Better access to new Hep C treatment


PETALING JAYA: The Health Ministry wants to make the treatment of Hepatitis C (HCV) available around the country, including at clinics and primary care facilities, as part of a move to decentralise its treatment from tertiary care.

Health director-general Tan Sri Dr Noor Hisham Abdullah said this meant that a family physician could diagnose and prescribe medicine for the disease.

“We have more than 3,000 clinics all over Malaysia from Perlis to Tawau. This is an important integrated strategy to make available treatment and diagnostics in the community using public health measures.

“In the long term, there will be cost-saving for us to prevent liver cancer and liver failure,” he said in a press conference on the cooperation that resulted in the development of the drug Ravidasvir yesterday.

The Drug Control Authority (DCA) Malaysia had on June 4 granted a conditional registration for the drug, with Malaysia being the first country in the world to approve its use.

The drug was developed via a public-private partnership bringing together the ministry, the Drugs for Neglected Diseases initiative (DNDi), Egyptian pharmaceutical company Pharco, Pharmaniaga and Doctors Without Borders.

In results published in The Lancet in April, the combination of the ravidasvir and sofosbuvir drugs showed cure rates of 97% and was well tolerated in a diverse adult population with chronic HCV infection.

Dr Noor Hisham said the drug was expected to be made available by the end of this year with the entire course of treatment costing about RM420.

There are an estimated 400,000 people living with HCV in Malaysia although the majority are unaware that they are infected due to the lack of symptoms until complications set in.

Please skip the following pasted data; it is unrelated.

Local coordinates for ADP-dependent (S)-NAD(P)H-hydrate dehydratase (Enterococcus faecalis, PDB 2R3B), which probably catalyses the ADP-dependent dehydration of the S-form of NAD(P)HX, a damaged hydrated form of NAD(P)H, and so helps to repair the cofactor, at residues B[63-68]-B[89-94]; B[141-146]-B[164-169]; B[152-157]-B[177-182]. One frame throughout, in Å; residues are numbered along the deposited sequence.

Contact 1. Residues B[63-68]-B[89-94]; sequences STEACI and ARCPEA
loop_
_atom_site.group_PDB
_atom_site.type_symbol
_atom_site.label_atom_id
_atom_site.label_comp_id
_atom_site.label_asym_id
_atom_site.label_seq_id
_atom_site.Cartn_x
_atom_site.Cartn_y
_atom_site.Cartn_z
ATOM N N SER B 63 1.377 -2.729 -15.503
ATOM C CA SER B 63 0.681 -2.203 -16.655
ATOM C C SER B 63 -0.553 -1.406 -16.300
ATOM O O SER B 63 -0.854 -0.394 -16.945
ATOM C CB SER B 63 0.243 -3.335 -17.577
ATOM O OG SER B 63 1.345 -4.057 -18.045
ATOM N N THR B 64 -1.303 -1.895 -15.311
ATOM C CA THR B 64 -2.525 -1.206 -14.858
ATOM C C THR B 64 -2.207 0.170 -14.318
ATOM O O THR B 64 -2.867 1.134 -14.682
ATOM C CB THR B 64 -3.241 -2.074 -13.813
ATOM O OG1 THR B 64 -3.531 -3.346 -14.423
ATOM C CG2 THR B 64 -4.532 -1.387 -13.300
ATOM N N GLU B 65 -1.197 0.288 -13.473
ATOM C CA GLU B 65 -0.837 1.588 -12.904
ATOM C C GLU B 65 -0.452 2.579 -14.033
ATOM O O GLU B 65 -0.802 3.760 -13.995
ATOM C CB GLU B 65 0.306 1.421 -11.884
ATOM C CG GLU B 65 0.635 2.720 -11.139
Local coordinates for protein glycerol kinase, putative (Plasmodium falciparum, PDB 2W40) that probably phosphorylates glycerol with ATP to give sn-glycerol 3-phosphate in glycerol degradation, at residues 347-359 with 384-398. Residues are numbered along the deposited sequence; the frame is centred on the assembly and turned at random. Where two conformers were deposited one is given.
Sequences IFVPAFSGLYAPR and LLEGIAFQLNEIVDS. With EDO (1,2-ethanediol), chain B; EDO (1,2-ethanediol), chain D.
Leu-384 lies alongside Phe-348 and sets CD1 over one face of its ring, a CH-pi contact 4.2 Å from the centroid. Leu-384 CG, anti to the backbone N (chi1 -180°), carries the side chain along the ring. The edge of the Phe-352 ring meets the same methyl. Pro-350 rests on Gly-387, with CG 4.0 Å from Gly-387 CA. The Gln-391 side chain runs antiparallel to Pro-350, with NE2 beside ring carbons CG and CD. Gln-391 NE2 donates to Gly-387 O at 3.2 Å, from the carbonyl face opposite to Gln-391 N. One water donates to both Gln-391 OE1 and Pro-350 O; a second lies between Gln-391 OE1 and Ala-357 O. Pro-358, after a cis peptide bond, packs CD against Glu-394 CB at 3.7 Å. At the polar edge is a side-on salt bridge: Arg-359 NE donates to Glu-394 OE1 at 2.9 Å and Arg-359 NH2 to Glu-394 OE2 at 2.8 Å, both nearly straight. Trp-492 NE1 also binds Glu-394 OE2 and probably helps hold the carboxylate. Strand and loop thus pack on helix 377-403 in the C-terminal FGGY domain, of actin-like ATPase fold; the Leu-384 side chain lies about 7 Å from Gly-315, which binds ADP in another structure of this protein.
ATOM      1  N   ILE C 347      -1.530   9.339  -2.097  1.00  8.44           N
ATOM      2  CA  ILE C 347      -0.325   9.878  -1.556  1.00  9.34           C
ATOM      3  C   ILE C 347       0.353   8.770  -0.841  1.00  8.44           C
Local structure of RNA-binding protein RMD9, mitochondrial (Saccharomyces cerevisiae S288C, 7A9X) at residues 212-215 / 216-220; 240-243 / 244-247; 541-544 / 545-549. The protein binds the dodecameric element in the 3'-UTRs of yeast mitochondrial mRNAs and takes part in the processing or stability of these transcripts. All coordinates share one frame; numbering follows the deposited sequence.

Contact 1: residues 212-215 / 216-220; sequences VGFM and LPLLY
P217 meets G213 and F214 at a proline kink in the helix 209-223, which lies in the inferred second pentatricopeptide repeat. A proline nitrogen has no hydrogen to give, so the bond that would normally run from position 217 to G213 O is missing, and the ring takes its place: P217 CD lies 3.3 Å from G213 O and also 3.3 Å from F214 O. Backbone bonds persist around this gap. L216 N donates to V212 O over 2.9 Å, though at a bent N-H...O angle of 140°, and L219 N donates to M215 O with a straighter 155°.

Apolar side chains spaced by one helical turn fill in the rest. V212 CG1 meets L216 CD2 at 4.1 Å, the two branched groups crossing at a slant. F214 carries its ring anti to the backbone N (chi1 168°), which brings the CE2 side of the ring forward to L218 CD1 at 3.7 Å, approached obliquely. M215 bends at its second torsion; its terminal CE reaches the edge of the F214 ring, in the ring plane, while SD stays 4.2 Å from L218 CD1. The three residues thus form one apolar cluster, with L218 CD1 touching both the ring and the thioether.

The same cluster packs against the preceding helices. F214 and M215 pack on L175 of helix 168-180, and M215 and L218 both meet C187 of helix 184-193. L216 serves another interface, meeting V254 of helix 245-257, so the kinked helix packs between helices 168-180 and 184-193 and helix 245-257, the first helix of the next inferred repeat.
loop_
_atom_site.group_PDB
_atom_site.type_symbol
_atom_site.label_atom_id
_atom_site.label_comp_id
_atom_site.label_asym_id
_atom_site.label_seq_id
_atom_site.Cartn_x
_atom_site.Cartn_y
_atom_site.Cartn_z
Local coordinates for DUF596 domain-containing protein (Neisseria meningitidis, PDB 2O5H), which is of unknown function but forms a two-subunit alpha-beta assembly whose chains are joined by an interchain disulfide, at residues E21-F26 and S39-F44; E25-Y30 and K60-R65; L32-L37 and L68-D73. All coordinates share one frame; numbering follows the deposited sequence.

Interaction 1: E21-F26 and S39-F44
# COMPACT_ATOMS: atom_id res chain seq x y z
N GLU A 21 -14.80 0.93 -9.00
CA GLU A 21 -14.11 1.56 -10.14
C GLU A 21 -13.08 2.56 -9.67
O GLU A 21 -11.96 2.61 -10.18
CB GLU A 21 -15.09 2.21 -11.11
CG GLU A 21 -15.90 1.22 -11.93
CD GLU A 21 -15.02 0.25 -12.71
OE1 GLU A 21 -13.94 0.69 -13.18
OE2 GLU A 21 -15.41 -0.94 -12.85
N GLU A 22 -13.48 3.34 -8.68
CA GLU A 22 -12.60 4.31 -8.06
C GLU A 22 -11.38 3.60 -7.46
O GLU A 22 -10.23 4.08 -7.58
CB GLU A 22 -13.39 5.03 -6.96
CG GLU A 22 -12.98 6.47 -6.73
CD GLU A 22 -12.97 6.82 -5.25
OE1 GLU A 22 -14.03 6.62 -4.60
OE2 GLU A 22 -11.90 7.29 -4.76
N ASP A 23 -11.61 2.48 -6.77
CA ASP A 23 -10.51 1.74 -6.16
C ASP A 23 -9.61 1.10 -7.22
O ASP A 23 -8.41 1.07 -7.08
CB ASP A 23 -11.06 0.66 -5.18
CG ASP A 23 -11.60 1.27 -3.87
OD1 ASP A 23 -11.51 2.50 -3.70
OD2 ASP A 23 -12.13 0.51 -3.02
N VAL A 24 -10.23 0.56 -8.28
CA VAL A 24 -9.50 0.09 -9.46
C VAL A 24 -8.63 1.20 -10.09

National Head of Gastroenterology and Hepatology Datuk Dr Radzi Abu Hassan said with the new drug, there would be increased accessibility to HCV treatment.

“Liver failure is a very serious complication. Most of the patients will succumb to the illness.

“In the case of kidney failure, you still have an option to replace the functions of the kidney.

“In the case of liver failure, you have no option. There is no replacement therapy or a machine to replace its functions,” he said.

DNDi executive director Dr Bernard Pécoul said the development of the new drug was the result of a partnership between public and private actors sharing the same public health objective from the very start, which was the development of affordable medicine.

“It is a concrete example of how research and development can deliver innovation driven by public health needs, rather than market imperatives,” he said.

Hepatitis C is a type of liver inflammation disease that is caused by the Hepatitis C virus and can lead to cirrhosis or liver cancer.

It is transmitted mainly through blood, with nearly 60% of cases in Malaysia related to previous drug use through shared needles.

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